Those who make this excuse for poor play fail to recognize the fact that long term poker results — whether you're up, down or even at any given moment — are determined by the quality of your overall play. Being up shouldn't be used as a reason to let the level of your game go down.
"It was late (and I was tired)"
Ah, the difficult lifestyle of the serious poker player. Ironic isn't it? You can't always play your best because you have no choice but to play into the wee hours in order to take advantage of those pathetic gamblers who chase their losses and don't have the discipline to leave the table when they are too weary to play their best game.
Of course, you could have walked away before the session got too long for you to think straight. But you didn't because... well... maybe because you were afflicted with the very problem you thought you'd exploit in others!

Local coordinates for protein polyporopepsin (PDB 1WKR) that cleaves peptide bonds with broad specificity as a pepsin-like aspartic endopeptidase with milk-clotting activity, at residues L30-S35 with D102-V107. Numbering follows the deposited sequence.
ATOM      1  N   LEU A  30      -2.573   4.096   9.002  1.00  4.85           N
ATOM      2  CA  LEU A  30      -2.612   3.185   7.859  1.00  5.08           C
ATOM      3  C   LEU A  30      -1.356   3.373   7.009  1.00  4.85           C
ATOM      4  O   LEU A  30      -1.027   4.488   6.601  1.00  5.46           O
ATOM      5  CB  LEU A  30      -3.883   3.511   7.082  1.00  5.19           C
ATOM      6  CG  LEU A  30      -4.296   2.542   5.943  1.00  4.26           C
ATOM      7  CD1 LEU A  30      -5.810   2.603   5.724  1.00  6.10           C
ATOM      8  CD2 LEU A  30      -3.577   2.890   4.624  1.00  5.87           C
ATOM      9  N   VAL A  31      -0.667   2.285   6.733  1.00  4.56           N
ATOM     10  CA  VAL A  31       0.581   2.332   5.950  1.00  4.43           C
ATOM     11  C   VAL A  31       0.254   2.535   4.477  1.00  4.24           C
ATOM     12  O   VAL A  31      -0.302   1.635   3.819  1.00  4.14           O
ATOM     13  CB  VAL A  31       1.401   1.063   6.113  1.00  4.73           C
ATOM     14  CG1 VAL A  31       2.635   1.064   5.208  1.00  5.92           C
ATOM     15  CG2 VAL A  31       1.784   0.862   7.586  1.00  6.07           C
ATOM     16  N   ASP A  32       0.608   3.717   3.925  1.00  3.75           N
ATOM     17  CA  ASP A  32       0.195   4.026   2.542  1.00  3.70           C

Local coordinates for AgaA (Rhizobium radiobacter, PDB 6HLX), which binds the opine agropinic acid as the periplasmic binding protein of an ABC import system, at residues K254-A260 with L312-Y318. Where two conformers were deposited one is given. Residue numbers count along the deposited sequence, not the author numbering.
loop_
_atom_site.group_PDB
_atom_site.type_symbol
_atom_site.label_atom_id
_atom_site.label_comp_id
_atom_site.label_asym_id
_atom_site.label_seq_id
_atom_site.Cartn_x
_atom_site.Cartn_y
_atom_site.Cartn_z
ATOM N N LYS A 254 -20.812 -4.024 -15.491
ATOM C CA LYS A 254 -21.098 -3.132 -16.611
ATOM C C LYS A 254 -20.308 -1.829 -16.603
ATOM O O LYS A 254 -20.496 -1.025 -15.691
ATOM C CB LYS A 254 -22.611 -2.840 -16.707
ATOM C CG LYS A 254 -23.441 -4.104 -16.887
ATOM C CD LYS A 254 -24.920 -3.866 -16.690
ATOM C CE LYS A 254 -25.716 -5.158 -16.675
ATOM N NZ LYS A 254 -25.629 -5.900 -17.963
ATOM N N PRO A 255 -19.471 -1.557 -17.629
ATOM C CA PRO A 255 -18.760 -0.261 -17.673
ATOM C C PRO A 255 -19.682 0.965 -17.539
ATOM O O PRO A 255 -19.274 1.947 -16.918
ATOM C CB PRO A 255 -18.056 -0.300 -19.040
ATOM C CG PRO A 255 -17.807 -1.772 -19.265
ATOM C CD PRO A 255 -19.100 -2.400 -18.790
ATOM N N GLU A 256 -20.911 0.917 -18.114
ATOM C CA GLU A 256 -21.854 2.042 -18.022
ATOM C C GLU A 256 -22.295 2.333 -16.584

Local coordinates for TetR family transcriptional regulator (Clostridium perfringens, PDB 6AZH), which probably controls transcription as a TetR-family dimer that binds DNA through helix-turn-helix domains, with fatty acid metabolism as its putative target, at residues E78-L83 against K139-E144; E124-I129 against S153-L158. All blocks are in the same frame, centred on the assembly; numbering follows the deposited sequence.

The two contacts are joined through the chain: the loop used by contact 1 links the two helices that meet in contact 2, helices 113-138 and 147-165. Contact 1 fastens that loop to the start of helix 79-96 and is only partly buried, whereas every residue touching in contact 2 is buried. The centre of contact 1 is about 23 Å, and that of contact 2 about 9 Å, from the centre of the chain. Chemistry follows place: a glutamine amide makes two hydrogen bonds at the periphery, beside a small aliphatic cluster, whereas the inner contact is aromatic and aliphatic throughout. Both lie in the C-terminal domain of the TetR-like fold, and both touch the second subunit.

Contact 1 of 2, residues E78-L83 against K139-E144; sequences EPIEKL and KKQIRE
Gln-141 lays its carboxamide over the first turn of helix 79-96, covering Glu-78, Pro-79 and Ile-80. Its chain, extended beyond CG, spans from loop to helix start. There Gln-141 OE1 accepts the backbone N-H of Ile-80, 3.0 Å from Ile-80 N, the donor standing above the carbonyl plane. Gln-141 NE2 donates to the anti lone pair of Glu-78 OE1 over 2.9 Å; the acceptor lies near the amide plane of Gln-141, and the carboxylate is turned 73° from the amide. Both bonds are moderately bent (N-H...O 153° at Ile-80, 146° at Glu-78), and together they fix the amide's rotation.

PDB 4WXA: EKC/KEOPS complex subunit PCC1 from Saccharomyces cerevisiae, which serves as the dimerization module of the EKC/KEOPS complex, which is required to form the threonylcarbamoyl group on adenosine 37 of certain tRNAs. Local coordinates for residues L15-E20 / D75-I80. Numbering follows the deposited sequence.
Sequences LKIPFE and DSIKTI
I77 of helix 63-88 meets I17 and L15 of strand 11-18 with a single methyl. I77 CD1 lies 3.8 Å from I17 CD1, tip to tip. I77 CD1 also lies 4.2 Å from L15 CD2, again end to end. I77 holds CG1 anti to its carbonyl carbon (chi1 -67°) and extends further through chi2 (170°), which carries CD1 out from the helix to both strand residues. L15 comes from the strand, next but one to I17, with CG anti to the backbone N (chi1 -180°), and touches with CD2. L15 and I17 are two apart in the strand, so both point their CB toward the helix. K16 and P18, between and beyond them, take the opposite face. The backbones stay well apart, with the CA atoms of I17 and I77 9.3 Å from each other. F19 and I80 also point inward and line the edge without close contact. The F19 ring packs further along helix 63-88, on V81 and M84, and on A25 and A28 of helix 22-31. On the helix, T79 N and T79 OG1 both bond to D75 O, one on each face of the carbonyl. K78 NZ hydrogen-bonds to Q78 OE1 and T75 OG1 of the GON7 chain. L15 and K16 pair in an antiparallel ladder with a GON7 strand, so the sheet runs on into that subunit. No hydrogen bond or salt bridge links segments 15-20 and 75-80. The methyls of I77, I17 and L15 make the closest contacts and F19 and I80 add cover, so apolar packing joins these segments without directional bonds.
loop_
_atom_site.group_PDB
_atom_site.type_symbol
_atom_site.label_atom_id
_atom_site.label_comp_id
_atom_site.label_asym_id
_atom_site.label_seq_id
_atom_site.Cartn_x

"It was an awful game"
That's the problem — it was them, not you! The game was full of a bunch of rocks, or grinders, or wildly aggressive online wizards who couldn't be figured out. How could you or anyone else be expected to win money in that game?
This excuse has the advantage of patting yourself on the back for your ability to size up your opponents, including in some cases recognizing their truly inferior quality. But it also raises two questions.
How come a great player like you didn't use your superior skills to exploit the weaknesses of these bad players, no matter how tight or wild they might have been? Also, if you were playing cash, why didn't you use your superior game selection skills to move to a more profitable game?
"It was a great game"